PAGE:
By June, Brooklyn’s Grand Army Plaza, the gateway for thousands of ambulances on their final approach to our local hospital, had become the gateway for thousands of mask-wearing protestors to join the Black Lives Matter marches. When the sound of sirens was replaced by the sounds of chanting and police helicopters, it was a call to action for all of us who are serious about rebuilding trust. It demands that we listen better. Health equity cannot happen until we reckon with systemic racism. Trust cannot be won until we earn it at the most fundamental level. If we want to do better, we need to rise to the challenge of rebuilding our country based on social, racial, and economic justice. It may feel uncomfortable to those of us who have spent our lives believing that professionalism required us to politely avoid crossing the boundary between science and politics. But the pandemic compels us to do just that. It’s time for physicians and health care leaders to use our privilege to dismantle the unhealthy systems that undermine our national wellbeing. This is how we will earn trust.

Tara Montgomery is Principal at Civic Health Partners, an organization she founded after 15 years leading Health Impact at Consumer Reports. As a coach, speaker, and writer, she guides leaders through the discovery of ethical solutions and trust-building strategies that integrate empathy and evidence.


Amidst the pandemic, building trust between patients and health care providers

Posted August 19, 2020

COVID-19 has exposed many frailties in the American health system but has it done some good for Americans’ attitude towards it? A recent Gallup poll shows that over 90% of Americans approve of health care providers’ handling of the COVID-19 response. With daily evening cheers and other signs of enthusiastic support, Americans’ support for health care professionals may be at an all-time high. While Americans may praise the efforts of individual caregivers amidst the pandemic, we know from survey research that Americans’ trust in the health care system has been eroding for many years. If we hope to maintain this newfound appreciation for health care providers, we must take a good look at our system and how we can create an environment conducive to trust.

The ABIM Foundation’s Building Trust initiative seeks to elevate the importance of trust as an essential organizing principle to guide operations and improvements in health care. To support the initiative, Public Agenda has conducted interviews with several consumer and patient experts and advocates about opportunities they see for advancing trust in health care. This will provide the initiative with actions and practices that promote patient trust in their clinicians and the health care system.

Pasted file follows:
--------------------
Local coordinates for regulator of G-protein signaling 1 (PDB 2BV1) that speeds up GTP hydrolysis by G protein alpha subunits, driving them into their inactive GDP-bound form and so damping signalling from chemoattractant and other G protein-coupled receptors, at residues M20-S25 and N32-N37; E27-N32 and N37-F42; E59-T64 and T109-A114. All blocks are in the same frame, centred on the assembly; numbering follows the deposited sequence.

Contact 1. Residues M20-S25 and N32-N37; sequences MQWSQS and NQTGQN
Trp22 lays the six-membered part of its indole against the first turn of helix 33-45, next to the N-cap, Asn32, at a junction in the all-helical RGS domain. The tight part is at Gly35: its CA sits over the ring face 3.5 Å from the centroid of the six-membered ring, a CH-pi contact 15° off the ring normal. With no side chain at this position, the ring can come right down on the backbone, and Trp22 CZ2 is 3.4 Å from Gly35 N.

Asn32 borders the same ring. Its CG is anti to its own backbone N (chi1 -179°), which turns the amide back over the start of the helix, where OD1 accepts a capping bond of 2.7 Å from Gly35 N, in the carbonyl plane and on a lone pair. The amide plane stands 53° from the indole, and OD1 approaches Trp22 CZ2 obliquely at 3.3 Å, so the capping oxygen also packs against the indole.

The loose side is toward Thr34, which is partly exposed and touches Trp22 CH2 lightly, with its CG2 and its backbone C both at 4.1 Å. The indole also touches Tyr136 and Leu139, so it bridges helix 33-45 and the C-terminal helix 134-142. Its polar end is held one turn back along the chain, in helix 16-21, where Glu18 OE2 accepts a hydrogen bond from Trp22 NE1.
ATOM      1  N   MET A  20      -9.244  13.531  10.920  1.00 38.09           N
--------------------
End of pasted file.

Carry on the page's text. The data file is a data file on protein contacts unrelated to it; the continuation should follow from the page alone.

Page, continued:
One theme that has emerged so far in the interviews is the importance of ensuring that health care facilities are truly accessible. It is hard to trust someone if they don’t devote effort to making their space accommodating to you. Maya Sabatello LLB, PhD, Assistant Professor of Clinical Bioethics in the Department of Psychiatry at Columbia University College of Physicians and Surgeons with decades of experience as a disability rights advocate and scholar says that we need to confront our “generalization of needs” concerning accessibility. “The ramp isn’t enough,” she says. “It doesn’t help a deaf person. Think about the postings in medical institutions. They rarely include braille.” These physical barriers can make patients with disabilities feel unwelcome and reinforce the exclusion they may experience from society at large.

Even if people aren’t overtly experiencing discrimination, they are still guarded.

Kellan Baker, MPH, MA

Another theme that has emerged is the need to not only remove physical barriers but actively create welcoming spaces for marginalized patients. Kellan Baker, MPH, MA is the Centennial Scholar in the Department of Health Policy and Management at the Johns Hopkins Bloomberg School of Public Health. As a transgender man, he can attest to the pervasive discrimination that LGBTQ people, especially transgender people face, even in health care settings. “Even if people aren’t overtly experiencing discrimination, they are still guarded.” Baker says that to create trust, robust nondiscrimination policies must be created and prominently displayed in the waiting room area. He also noted the need for respectful and inclusive data collection in healthcare settings about patients’ sexual orientation and gender identity. Health care staff must also know how their behavior creates either a welcoming or hostile environment. “Cultural competency training [must] be made available not only to providers, but to all staff who patients may interact with.”